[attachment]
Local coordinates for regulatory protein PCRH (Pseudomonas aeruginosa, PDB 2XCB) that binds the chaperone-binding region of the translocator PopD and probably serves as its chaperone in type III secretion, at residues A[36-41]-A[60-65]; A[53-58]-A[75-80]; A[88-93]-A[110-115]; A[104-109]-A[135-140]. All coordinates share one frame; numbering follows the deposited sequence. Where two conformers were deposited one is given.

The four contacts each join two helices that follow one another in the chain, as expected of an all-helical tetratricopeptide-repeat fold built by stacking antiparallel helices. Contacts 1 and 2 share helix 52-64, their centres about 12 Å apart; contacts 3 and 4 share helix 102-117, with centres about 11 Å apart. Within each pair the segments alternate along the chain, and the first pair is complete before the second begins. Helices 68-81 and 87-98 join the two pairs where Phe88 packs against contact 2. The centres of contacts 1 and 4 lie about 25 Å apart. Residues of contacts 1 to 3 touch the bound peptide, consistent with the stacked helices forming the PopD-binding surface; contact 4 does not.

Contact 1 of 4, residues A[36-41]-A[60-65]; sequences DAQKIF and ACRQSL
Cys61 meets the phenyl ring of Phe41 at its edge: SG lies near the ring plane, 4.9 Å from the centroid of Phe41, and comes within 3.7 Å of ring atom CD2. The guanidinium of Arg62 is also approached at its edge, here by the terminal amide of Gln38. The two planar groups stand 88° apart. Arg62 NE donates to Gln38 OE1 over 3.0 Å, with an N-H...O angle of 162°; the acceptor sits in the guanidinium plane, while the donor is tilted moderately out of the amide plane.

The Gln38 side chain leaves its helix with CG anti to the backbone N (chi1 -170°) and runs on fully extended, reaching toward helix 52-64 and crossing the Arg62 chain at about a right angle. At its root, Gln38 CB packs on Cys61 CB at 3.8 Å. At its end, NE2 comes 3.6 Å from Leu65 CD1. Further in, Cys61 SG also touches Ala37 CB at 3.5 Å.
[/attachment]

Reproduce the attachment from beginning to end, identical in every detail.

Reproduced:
Local coordinates for regulatory protein PCRH (Pseudomonas aeruginosa, PDB 2XCB) that binds the chaperone-binding region of the translocator PopD and probably serves as its chaperone in type III secretion, at residues A[36-41]-A[60-65]; A[53-58]-A[75-80]; A[88-93]-A[110-115]; A[104-109]-A[135-140]. All coordinates share one frame; numbering follows the deposited sequence. Where two conformers were deposited one is given.

The four contacts each join two helices that follow one another in the chain, as expected of an all-helical tetratricopeptide-repeat fold built by stacking antiparallel helices. Contacts 1 and 2 share helix 52-64, their centres about 12 Å apart; contacts 3 and 4 share helix 102-117, with centres about 11 Å apart. Within each pair the segments alternate along the chain, and the first pair is complete before the second begins. Helices 68-81 and 87-98 join the two pairs where Phe88 packs against contact 2. The centres of contacts 1 and 4 lie about 25 Å apart. Residues of contacts 1 to 3 touch the bound peptide, consistent with the stacked helices forming the PopD-binding surface; contact 4 does not.

Contact 1 of 4, residues A[36-41]-A[60-65]; sequences DAQKIF and ACRQSL
Cys61 meets the phenyl ring of Phe41 at its edge: SG lies near the ring plane, 4.9 Å from the centroid of Phe41, and comes within 3.7 Å of ring atom CD2. The guanidinium of Arg62 is also approached at its edge, here by the terminal amide of Gln38. The two planar groups stand 88° apart. Arg62 NE donates to Gln38 OE1 over 3.0 Å, with an N-H...O angle of 162°; the acceptor sits in the guanidinium plane, while the donor is tilted moderately out of the amide plane.

The Gln38 side chain leaves its helix with CG anti to the backbone N (chi1 -170°) and runs on fully extended, reaching toward helix 52-64 and crossing the Arg62 chain at about a right angle. At its root, Gln38 CB packs on Cys61 CB at 3.8 Å. At its end, NE2 comes 3.6 Å from Leu65 CD1. Further in, Cys61 SG also touches Ala37 CB at 3.5 Å.